7. #7
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    Sealed Air InstaPak-RT is definitely a good choice for packing any fragile, high-value item. I use it all the time for work, and will use it for particularly fragile hobby shipments too (CRT monitors, things with brittle plastic, etc.).

    Advice so far is solid. Double-wall box, double box it if you feel it's necessary, pack well with rigid foam or InstaPak.

    I'd personally use UPS for anything as large as a Lisa. The USPS will typically do OK, but local branches may have trouble with the bigger box. I have our local post office hold anything particularly large as I know one of the letter carriers has a hard time with larger boxes. I feel UPS is generally better equipped for medium-big stuff, though don't ship anything *really* big with them unless it's going freight.

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    I'm familiar with the phrase "hold for pickup", though what it entails precisely I don't know. I'm thinking you can specify a parcel gets held at the po until picked up maybe?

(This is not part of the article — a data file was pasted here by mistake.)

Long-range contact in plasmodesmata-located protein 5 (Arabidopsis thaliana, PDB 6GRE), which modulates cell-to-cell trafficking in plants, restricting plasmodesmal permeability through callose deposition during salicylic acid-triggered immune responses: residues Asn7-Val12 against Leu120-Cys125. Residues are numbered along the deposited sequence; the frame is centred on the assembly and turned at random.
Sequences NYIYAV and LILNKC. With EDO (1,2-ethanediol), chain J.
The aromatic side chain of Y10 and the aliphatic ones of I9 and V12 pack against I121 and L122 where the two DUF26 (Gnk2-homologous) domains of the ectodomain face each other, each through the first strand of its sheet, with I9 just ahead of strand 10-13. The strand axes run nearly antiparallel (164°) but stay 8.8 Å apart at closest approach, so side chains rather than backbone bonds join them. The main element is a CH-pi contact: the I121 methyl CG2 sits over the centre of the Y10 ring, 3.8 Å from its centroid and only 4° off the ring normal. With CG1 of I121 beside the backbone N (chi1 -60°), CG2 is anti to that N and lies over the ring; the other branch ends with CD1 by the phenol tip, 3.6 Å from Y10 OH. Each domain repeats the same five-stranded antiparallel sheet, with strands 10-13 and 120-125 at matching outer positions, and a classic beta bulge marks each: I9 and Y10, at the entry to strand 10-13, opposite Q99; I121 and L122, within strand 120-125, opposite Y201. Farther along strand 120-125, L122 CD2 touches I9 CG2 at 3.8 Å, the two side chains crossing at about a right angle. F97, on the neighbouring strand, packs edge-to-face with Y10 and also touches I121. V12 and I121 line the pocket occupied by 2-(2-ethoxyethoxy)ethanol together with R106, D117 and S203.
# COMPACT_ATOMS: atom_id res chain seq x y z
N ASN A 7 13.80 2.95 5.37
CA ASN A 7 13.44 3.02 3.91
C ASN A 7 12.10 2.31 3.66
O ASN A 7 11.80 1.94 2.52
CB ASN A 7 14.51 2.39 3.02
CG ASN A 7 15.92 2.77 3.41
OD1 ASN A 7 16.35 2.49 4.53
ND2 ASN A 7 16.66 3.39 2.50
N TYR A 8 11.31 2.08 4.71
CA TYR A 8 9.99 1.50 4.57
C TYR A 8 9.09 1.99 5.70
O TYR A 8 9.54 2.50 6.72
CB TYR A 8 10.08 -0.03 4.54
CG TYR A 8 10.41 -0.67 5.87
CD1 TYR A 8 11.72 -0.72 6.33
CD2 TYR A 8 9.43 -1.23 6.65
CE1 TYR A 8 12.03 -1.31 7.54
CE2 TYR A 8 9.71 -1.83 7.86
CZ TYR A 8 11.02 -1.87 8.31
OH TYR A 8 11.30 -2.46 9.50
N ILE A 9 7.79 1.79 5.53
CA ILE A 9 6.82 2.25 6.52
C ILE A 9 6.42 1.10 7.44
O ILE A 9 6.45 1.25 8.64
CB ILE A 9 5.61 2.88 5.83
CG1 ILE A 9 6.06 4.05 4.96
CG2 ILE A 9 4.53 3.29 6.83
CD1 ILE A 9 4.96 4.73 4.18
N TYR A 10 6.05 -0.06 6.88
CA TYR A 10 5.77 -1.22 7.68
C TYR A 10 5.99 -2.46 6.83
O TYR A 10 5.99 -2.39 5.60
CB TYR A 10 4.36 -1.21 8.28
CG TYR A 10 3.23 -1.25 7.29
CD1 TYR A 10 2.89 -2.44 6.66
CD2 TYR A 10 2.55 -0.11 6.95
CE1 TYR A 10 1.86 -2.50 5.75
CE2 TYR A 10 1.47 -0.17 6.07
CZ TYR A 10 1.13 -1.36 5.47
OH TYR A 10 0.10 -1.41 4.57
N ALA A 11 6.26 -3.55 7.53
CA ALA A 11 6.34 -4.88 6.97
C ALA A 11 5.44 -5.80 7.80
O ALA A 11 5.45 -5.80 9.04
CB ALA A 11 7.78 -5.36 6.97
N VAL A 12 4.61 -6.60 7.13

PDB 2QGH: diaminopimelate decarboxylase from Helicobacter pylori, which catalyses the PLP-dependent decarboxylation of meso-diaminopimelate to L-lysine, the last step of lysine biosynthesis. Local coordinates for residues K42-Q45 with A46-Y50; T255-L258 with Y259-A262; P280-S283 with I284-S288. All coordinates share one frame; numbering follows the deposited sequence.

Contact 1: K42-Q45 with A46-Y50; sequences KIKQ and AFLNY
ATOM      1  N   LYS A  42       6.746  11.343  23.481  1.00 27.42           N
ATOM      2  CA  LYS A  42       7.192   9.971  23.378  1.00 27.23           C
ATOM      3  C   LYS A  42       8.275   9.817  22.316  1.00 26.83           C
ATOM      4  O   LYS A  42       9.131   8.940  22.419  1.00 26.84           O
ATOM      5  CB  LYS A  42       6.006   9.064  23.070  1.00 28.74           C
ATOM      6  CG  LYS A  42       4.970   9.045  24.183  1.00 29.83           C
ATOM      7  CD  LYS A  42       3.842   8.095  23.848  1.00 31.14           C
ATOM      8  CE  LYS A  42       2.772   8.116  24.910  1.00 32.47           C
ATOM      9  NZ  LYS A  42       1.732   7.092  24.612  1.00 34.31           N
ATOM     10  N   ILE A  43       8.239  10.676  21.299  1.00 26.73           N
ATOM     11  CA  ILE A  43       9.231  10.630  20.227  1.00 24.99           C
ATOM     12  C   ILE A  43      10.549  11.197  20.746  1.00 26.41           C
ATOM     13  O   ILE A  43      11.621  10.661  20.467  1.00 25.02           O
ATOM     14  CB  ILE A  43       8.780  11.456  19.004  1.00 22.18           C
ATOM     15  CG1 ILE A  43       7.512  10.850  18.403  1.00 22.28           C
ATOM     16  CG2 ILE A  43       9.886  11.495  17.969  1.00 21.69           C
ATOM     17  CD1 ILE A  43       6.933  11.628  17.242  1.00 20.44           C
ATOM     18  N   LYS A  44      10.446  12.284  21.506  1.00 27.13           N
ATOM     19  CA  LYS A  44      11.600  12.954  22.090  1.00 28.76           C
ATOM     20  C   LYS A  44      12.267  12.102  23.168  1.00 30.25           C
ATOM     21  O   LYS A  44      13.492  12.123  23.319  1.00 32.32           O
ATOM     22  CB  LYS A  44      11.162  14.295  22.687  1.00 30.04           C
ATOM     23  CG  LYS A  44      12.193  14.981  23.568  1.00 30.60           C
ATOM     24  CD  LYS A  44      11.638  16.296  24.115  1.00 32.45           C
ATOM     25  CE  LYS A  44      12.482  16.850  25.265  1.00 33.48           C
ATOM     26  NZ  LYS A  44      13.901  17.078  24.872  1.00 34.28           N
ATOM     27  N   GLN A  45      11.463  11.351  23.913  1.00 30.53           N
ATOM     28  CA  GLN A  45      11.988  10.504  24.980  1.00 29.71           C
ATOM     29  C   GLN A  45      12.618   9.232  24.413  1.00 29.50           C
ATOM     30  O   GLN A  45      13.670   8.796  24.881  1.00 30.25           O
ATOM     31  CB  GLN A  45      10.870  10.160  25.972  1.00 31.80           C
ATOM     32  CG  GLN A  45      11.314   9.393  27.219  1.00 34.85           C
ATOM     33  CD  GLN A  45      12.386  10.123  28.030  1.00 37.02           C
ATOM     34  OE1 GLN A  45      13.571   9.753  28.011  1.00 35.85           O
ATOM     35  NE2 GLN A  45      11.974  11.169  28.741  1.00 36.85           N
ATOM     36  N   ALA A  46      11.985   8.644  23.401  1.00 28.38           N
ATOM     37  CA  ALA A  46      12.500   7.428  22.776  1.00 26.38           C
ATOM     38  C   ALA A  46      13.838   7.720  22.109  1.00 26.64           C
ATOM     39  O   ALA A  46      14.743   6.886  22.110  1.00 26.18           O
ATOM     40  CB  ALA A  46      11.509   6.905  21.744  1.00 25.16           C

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    Quote Originally Posted by 2icebitn View Post
    I'm familiar with the phrase "hold for pickup", though what it entails precisely I don't know. I'm thinking you can specify a parcel gets held at the po until picked up maybe?
    Yeah, they leave a note in the mailbox, the package never leaves the post office with a letter carrier. I've just told them, "anything big," and let them judge that for themselves.

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    So the recipient specifies things to be held? I guess that would be obvious. But I had thought it's up to the po to hold or deliver.